Microsoft is literally dipping its servers as a cooling method. The corporation shared a detailed report on the “two-stage immersion cooling” process. The same was applied in a data center on the banks of the Columbia River, and the peculiar fact is that the liquid used is “boiling” due to the heat generated by the servers.
“Emails and other communications sent between Microsoft employees literally make the liquid boil inside a steel storage tank packed with computer servers,” says the report signed by John Roach. He quickly makes it clear, however, that no water is used in this procedureIt is a non-conductive and “harmless to electronic equipment” fluid that is based on fluorocarbon.
According to Microsoft, the liquid in question was designed to boil at 50 ° C. This means that it requires half the temperature necessary for the water to reach the boiling point. And how does this benefit cooling? When the heat generated by the components is transferred to the fluid, it evaporates and drives the heat away. Obviously, this process is facilitated because boiling is reached at a lower temperature than usual.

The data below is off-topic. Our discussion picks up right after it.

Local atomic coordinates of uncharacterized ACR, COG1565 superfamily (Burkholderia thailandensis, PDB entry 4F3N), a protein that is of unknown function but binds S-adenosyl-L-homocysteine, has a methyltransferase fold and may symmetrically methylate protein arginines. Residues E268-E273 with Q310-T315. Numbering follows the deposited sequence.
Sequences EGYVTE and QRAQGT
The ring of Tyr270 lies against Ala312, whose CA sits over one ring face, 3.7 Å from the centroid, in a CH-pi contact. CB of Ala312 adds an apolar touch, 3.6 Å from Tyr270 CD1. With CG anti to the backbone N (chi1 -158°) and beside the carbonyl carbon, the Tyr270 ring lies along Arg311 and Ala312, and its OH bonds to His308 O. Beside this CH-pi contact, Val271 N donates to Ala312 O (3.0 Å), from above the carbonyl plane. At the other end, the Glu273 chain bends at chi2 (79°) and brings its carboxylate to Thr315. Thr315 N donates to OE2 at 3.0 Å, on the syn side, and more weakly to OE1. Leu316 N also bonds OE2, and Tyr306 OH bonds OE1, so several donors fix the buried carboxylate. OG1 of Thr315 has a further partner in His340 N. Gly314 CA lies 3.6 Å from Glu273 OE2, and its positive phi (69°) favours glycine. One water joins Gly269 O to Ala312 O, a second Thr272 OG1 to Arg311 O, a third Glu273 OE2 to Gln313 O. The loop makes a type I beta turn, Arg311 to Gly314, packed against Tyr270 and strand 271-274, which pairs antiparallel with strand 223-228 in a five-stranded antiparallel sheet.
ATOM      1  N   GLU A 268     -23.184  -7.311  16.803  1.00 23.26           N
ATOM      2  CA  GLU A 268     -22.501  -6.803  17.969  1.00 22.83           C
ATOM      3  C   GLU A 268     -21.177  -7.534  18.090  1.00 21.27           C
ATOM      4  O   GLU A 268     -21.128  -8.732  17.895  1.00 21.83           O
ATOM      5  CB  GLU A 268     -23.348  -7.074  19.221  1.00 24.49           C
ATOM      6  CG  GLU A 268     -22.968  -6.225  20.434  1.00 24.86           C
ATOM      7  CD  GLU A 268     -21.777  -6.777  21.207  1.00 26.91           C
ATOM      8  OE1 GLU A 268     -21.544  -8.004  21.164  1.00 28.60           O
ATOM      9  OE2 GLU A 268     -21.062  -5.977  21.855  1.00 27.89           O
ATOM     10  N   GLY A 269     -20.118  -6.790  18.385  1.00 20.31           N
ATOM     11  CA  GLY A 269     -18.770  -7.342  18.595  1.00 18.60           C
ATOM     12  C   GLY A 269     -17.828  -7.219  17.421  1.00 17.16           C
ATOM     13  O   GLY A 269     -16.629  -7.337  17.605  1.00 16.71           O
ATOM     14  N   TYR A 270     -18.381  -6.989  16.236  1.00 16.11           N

Low-temperature boiling allows Microsoft servers to operate continuously “at full power, without risk of failure due to overheating”. Now, how is this constant operation achieved if the liquid evaporates? This is where a closed-loop system comes into play.
Microsoft servers operate in a closed loop system
With Microsoft’s server racks submerged, inside the tank a closed circuit cooling system is generated. This is possible because the vapor generated by the boiling fluid reaches a cooled condenser, located in the lid of the storage device. In this way, the vapor turns into liquid and falls back on the components in the process of cooling.
Microsoft assures that the cryptocurrency industry was a pioneer in the use of this type of liquid-based cooling systems. Internal studies further indicate that two-phase immersion cooling is capable of reducing the energy consumption of any server by up to 15%. And this has been viable, even for teams dedicated to high-performance tasks related to artificial intelligence.
Microsoft’s goal is for data centers to be sustainable. But for this he considers that it will not depend only on submerging his equipment, but on managing resources – energy, cooling or maintenance – relying on machine learning. The company is also investigating other options, such as the potential of hydrogen fuel cells to replace diesel generators that provide backup power to data centers.